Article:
Knew about those videos! Or the other ones you posted about. I've been "on" the site for a while, but registered today and was searching for some things related to the 80% Biga (I own one bread book, so FWSY, my mother, and Nonna are my bread experience) and came across this. Thank you kind internet stranger for that. While the videos didn't change a ton of what I was apparently doing (albeit slower and probably wronger - it's a word I swear), it at least let me know I'm doing things right... ish. The second video you posted about the mixing wet doughs (later comment) was awesome. I won't steal this thread for my issues, but wanted to thank you for the info. 

Lazy Loafer's picture
Lazy Loafer

Glad you found those videos to be useful, and I'm sure you will find all kinds of useful stuff on this site as well. Very nice folks here.

If you want more good stuff from Trevor Wilson, by the way, you should download his book "Open Crumb Mastery" from Breadwerx.com. A lot of us are finding it to be so interesting and useful.

Gentle One's picture
Gentle One

You have accomplished a lot in a short period of time, and now you are tackling a challenging bread.  You will be fine, it will just take some time and practice.  There are some breads that will kick your tail for a while, but you will win.  Just keep tweaking one thing at a time, with notes on what you did and what result you got.  Have faith, and believe, in yourself.

RedEng's picture
RedEng

Yeah, I have to give myself a bit of a break, this is my first attempt with levain breads. I've done poolish and biga pre-ferments, but this is new territory for me so I'm still trying to get to the point where I can read the levain, etc. correctly.

Thanks for helping boost my ego :)

Toad.de.b's picture
Toad.de.b

Even though you've received more than enough great advice above to work around your gloppy dough issue, let me add this.  I just checked the date on my blog post of Forkish's Overnight Country Brown:  January 7.  Our kitchen was probably under 60˚F that day (and even colder overnight during the Forkish signature bulk fermentation marathon).  That was the key to getting away with his long bulks:  Do them cold.  Otherwise, you get glop.  It's all about balancing time and temperature.  If you can't do it cold, then do it shorter.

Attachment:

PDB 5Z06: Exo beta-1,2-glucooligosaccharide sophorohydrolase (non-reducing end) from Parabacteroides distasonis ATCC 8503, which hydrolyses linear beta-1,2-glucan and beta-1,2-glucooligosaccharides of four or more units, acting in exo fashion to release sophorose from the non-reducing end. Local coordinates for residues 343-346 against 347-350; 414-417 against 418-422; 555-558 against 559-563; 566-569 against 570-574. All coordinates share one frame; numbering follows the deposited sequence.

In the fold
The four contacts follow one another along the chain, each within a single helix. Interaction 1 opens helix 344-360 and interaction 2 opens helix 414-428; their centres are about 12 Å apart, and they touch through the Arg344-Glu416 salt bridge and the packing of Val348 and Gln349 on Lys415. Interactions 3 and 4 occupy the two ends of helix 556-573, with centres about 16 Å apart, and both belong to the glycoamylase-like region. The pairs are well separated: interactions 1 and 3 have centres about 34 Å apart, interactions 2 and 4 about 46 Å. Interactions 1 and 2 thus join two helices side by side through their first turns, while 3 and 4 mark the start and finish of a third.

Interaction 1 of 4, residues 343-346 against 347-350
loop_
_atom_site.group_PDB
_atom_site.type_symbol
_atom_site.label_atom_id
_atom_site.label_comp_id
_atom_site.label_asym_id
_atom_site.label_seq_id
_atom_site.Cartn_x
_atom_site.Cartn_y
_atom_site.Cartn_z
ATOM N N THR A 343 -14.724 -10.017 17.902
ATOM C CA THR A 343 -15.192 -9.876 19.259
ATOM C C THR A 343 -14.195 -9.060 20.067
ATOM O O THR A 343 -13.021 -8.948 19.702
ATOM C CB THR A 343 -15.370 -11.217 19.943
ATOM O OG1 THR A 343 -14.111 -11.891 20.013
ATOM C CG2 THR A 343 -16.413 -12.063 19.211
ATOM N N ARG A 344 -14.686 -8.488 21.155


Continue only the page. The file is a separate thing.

And there's never any need to ask people to be kind on TFL.  That's a special pleasure of Floyd's site.  Among internet forums, The Fresh Loaf is a rare and welcome refuge of consistent civility and mutual respect and support.

Happy Baking,

Tom

RedEng's picture
RedEng

I tried the overnight white one in the summer, and yeah, the whole thing went in the garbage. it was probably at least 25C (77F) in my house overnight (we had a really hot summer). I haven't attempted that one since, but now that the weather is much cooler, I'll try it again. And yes, I'm finding that this is definitely a much more supportive community than many online - you folks are all awesome!  I can't believe how many helpful and encouraging comments I've received; it kind of made my week :)

SeattleStarter's picture
SeattleStarter

Great thread! I'm also a beginner using FWSY. I've actually got a loaf of PdC in the oven now. Yesterday I even broke out the algebra and made a spreadsheet to get better control of hydration levels.

Based on this batch, I'm also going to experiment with leaving the dry yeast out and not letting it expand so much during fermentation.

These loafs didn't expand much in the fridge overnight, and not much spring in the oven (I just took the lid off). Does that indicate too long of a fermentation stage?

[And this is the question I was actually thinking of posting when I found this thread] I'm trying to do a Tartine style shaping, but my dough doesn't have as much stretch at the ones in the video, i.e. when they people in videos say that the dough should not resist the manipulation, mine resists. Could it just need a longer bench rest? Or might this also be related to over-fermentation?

Thanks for any advice!

Lazy Loafer's picture
Lazy Loafer

I would expect that dough resistance would be related more to the bench rest and less to over-fermentation. The latter would probably result more in soup than it would in strong elastic dough!

Gluten tightens up as you work it and will relax if left to rest for ten minutes or so. Try a few experiments to see how long it takes your dough to relax between manipulations.